It’s essential to accurately chart and interpret your signs to understand when you’re truly ovulating. Working with a trained fertility awareness educator or taking a course is a valuable investment in your reproductive health.

Don’t use any app that claims to predict ovulation. And do not use any method that relies on dates or temperature readings alone. You can dive deeper into this over here.

Common questions about ovulation and the fertile window:

How does tracking ovulation help me get pregnant/know if I’m pregnant?

First of all, it helps you get your timing right! It’s the difference between going to the train station at any random time and hoping your train will be there. Versus, having the timetable and knowing what time to get to the train station to get on your train.

Secondly, pinpointing when you ovulate will give you a very clear idea when it’s a suitable time to test for pregnancy if that is what your aim is.

Anything longer than 17 days post-ovulation, (which is also called the luteal phase), is a sign of pregnancy. At this stage in your cycle, the pregnancy hormone hCG is high enough to be picked up on a home pregnancy kit.

How long will it take for me to ovulate again after miscarriage?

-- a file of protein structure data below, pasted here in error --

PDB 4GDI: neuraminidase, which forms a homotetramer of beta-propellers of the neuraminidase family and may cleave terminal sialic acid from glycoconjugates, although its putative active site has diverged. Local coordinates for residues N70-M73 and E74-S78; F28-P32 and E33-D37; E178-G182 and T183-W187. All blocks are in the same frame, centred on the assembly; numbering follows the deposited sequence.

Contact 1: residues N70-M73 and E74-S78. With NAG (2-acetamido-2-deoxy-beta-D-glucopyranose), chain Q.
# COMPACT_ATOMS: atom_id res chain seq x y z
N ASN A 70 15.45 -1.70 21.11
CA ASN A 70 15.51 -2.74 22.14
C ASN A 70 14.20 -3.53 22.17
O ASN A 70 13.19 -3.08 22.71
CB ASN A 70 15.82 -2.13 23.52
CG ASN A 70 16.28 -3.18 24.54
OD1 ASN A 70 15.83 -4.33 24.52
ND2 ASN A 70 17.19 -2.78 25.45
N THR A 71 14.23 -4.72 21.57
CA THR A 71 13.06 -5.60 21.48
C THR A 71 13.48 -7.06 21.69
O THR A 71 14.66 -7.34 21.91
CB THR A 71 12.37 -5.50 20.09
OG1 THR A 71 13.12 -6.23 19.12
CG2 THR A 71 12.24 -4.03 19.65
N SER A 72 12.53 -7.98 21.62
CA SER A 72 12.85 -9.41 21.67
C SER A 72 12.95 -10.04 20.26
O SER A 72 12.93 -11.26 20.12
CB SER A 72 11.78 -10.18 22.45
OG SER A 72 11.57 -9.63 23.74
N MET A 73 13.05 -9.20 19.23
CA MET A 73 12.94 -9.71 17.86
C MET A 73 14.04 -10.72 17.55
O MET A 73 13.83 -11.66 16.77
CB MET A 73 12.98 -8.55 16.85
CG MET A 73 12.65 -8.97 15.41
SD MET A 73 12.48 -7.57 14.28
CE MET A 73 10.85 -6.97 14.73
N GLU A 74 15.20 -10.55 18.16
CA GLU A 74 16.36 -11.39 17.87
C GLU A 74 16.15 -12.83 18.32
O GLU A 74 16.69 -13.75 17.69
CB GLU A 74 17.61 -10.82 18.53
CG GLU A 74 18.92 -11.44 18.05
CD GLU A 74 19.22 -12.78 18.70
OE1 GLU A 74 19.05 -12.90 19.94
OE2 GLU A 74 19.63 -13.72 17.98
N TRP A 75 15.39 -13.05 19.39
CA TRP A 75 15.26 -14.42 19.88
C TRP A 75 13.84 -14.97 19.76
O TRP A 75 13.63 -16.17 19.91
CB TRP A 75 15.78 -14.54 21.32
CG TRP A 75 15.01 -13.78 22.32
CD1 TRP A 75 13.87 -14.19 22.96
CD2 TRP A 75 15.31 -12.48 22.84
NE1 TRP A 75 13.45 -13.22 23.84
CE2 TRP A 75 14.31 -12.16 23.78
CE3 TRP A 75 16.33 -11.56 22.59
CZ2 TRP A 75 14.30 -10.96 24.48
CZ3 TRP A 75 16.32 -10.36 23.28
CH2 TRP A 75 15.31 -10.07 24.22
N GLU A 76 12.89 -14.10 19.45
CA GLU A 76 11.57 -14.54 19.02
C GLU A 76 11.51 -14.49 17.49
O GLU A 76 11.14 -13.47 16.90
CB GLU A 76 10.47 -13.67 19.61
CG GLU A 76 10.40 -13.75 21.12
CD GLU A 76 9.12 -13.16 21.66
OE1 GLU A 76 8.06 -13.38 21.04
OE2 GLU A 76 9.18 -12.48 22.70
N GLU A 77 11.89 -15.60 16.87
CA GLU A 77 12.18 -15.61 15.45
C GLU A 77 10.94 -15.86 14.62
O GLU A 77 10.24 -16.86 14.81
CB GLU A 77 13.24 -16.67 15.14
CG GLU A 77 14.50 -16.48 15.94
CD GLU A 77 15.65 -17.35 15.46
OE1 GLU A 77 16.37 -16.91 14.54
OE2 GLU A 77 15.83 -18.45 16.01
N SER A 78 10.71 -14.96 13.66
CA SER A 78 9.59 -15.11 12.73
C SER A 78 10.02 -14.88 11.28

Ovulation can occur as soon as two weeks after an early pregnancy loss. Still, your cycle may take longer to adjust with a later miscarriage. Timing is going to vary from person to person.

It’s important to know that miscarrying once does not mean that you’re more likely to experience future pregnancy losses. At least 85% of those who miscarried once went on to have successful pregnancies. Even after two to three losses, 75% were able to conceive.

It’s important to give yourself time to grieve for your loss. Take excellent care of your body and soul. Some of the guidelines within this post will help.

Ovulation, the cycle’s bloom

I like to use the language of menstruality to explain ovulation. We draw parallel’s between the outer seasons, to the inner seasons provided by the menstrual cycle. I find it gives people a down-to-earth way to describe what they’re experiencing.

Ovulation is the time of your inner summer. It’s a time that often has us feeling good! Estrogen (remember, this is high right now) has a relationship with serotonin, which is our feel-good brain chemical. When estrogen is high, so is serotonin. Life can feel a lot easier and inflow. You have access to a lot more energy than you do have at other points of your cycle.